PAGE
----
Home > Publications . Search All . Browse All . Country . Browse PSC Pubs . PSC Report Series

PSC In The News

RSS Feed icon

Thompson says criminal justice policies led to creation of prison gangs like Aryan Brotherhood

Schmitz finds job loss before retirement age contributes to weight gain, especially in men

Kimball says Fed should get comfortable with "backtracking"

Highlights

Overview of Michigan's advanced research computing resources, Monday, June 27, 9-10:30 am, BSRB - Kahn Auditorium

U-M's Data Science Initiative offers expanded consulting services via CSCAR

Elizabeth Bruch promoted to Associate Professor

Susan Murphy elected to the National Academy of Sciences

Next Brown Bag

PSC Brown Bags
will resume fall 2016

Sources of variability in estimates of the prevalence of Alzheimer's disease in the United States

Publication Abstract

Wilson, R.S., David Weir, S.E. Leurgans, D.A. Evans, L.E. Hebert, Kenneth M. Langa, B.L. Plassman, B.J. Small, and D.A. Bennett. 2011. "Sources of variability in estimates of the prevalence of Alzheimer's disease in the United States." Alzheimer's and Dementia, 7(1): 74-79.

Background: The prevalence of Alzheimer's disease (AD) in the United States was estimated at 2.3 million in 2002 by the Aging, Demographics, and Memory Study (ADAMS), which is almost 50% less than the estimate of 4.5 million in 2000 derived from the Chicago Health and Aging Project. Methods: We considered how differences in diagnostic criteria may have contributed to these differences in AD prevalence. Results: We identified several important differences in diagnostic criteria that may have contributed to the differing estimates of AD prevalence. Two factors were especially noteworthy. First, the Diagnostic and Statistical Manual of Mental Disorders III-R and IV criteria of functional limitation documented by an informant used in ADAMS effectively concentrated the diagnosis of dementia toward a relatively higher level of cognitive impairment. ADAMS separately identified a category of cognitive impairment not dementia and within that group there were a substantial number of cases with "prodromal" AD (a maximum of 1.95 million with upweighting). Second, a substantial proportion of dementia in ADAMS was attributed to either vascular disease (representing a maximum of 0.59 million with upweighting) or undetermined etiology (a maximum of 0.34 million), whereas most dementia, including mixed dementia, was attributed to AD in the Chicago Health and Aging Project. Conclusion: The diagnosis of AD in population studies is a complex process. When a diagnosis of AD excludes persons meeting criteria for vascular dementia, when not all persons with dementia are assigned an etiology, and when a diagnosis of dementia requires an informant report of functional limitations, the prevalence is substantially lower and the diagnosed cases most likely have a relatively higher level of impairment. (C) 2011 The Alzheimer's Association. All rights reserved.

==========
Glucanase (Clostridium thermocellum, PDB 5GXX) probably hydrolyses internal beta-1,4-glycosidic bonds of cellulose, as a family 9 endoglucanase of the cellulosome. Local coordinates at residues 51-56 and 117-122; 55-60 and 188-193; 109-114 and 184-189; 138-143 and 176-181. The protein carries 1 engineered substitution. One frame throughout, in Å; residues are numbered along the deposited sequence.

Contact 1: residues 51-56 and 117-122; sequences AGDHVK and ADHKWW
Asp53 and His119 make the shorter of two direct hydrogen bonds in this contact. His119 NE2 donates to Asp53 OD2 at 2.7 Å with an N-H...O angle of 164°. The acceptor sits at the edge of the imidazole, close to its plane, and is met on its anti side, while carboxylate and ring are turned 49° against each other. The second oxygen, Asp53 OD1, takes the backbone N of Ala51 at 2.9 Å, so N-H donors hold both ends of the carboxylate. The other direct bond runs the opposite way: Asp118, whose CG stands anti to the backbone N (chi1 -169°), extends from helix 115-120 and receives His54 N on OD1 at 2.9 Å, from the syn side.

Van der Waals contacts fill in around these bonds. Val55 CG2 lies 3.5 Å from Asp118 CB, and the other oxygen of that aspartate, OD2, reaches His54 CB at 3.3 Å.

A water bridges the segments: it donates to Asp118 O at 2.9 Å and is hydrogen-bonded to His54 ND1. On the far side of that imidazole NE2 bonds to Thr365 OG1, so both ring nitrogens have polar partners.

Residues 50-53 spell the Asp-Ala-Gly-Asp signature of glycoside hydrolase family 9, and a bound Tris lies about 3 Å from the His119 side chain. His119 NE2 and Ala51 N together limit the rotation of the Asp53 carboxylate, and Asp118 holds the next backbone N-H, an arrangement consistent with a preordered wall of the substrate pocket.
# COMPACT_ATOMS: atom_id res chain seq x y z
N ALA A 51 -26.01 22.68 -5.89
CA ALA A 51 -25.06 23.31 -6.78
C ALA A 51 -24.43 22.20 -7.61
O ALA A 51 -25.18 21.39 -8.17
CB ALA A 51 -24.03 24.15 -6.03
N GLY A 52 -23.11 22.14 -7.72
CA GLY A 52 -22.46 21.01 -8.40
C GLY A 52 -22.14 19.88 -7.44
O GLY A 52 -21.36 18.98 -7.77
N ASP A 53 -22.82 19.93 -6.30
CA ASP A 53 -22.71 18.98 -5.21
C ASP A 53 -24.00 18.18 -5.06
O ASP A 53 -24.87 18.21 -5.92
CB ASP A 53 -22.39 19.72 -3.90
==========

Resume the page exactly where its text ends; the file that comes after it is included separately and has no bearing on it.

DOI:10.1016/j.jalz.2010.11.006 (Full Text)

PMCID: PMC3145367. (Pub Med Central)

Country of focus: United States of America.

Browse | Search : All Pubs | Next